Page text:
the national shame a generation ago. Kerry could describe in plain English
what's unfolding now in Iraq and what must be done to find a way out with
honor. In other words, be a truth-teller while holding Bush accountable.
Kerry won't go there, probably couldn't without enduring still greater anger.
His war-hero campaign biography inadvertently engendered slanderous
attacks and still-smoldering resentments. Kerry, like other establishment
Dems, originally calculated that the party should be as pro-war as Bush, thus
freeing him to run on other issues. That gross miscalculation leaves him
proffering a lame "solution"-persuading France, Germany and others to send
their troops into this quagmire. Not bloody likely, as the Brits say.
Bush can't go near the truth for obvious reasons. If elected, he faces only
bad choices-bomb the bejeezus out of Iraq, as Nixon bombed Vietnam and
Cambodia, or bug out under the cover of artful lies. The one thing Bush's
famous "resolve" cannot achieve is success at war. Never mind, he aims to
win the election instead.
So this presidential contest resembles a grotesque, media-focused war in
which two sides skirmish for the attention of ill-informed voters. Bush won big
back when he got Iraq off the front pages and evening news with his phony
hand-off of sovereignty and his chest-thumping convention. But then his
opponents - the hostile insurgents in Iraq - struck back brilliantly and
managed to put the war story back in the lead on the news (might we expect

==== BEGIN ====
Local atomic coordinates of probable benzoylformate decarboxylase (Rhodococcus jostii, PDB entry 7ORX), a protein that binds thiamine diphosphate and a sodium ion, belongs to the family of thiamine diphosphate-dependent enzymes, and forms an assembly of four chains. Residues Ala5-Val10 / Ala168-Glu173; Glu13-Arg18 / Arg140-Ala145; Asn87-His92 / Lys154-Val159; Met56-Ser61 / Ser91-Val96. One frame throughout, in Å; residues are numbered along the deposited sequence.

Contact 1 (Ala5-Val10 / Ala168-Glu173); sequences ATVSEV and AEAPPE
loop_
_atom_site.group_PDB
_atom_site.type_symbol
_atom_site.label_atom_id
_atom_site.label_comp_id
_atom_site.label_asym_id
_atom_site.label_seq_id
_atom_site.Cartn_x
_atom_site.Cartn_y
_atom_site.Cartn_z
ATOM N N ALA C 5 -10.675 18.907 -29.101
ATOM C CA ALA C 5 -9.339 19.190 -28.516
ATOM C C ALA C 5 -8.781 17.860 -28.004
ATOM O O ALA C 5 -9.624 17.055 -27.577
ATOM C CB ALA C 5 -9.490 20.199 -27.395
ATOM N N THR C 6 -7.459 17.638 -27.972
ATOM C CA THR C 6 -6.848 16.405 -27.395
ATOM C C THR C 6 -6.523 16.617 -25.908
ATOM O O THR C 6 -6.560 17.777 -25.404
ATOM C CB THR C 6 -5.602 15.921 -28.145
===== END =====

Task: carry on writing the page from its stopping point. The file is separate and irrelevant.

from them an "October surprise" of deadlier proportions?). In this fight, Kerry
is like a bystander who might benefit from bad news but can't wish for it. Most
combat correspondents, with brave exceptions, hesitate to step back from
daily facts and tell the larger truth. Maybe they are afraid to sound partial.
The timing of events in Iraq does not fit propitiously with the election
calendar. A majority has already concluded that it was a mistake to fight this
war, but public credulity is not yet destroyed. A majority still wants to believe
the strategy may yet succeed, that Iraq won't become another dark stain in
our history books. During Vietnam, the process of giving up on such wishful
thinking took many years. The breaking point came in 1968, when a majority
turned against the war. LBJ withdrew from running for re-election. Nixon won
that year with his "secret plan" to win the peace. The war continued for
another five years. US casualties doubled.
This time, public opinion has moved much faster against the war, but
perhaps not fast enough. People naturally are reluctant to conclude that their
country did the wrong thing, that young people died for a pointless cause. If
the war story does stay hot and high on front pages, a collapse of faith might
occur in time for this election, but more likely it will come later. Nixon won a
landslide re-election in 1972 with his election-eve announcement that peace
was at hand, the troops were coming home. In the hands of skilled
manipulators, horrendous defeat can be turned into honorable victory.
Temporarily at least. When the enemy eventually triumphed in Indochina,
Nixon was already gone, driven out for other crimes.
Copyright © 2004 The Nation
You are currently on Mha Atma's Earth Action Network email list, option D
(up to 3 emails/day). To be removed, or to switch options (option A -
1x/week, option B - 3/wk, option C - up to 1x/day, option D - up to 3x/day)
please reply and let us know! If someone forwarded you this email and you
want to be on our list, send an email to ean at sbcglobal.net and tell us which
option you'd like.
Action is the antidote to despair. ----Joan Baez
-------------- next part --------------
An HTML attachment was scrubbed...
More information about the Mb-civic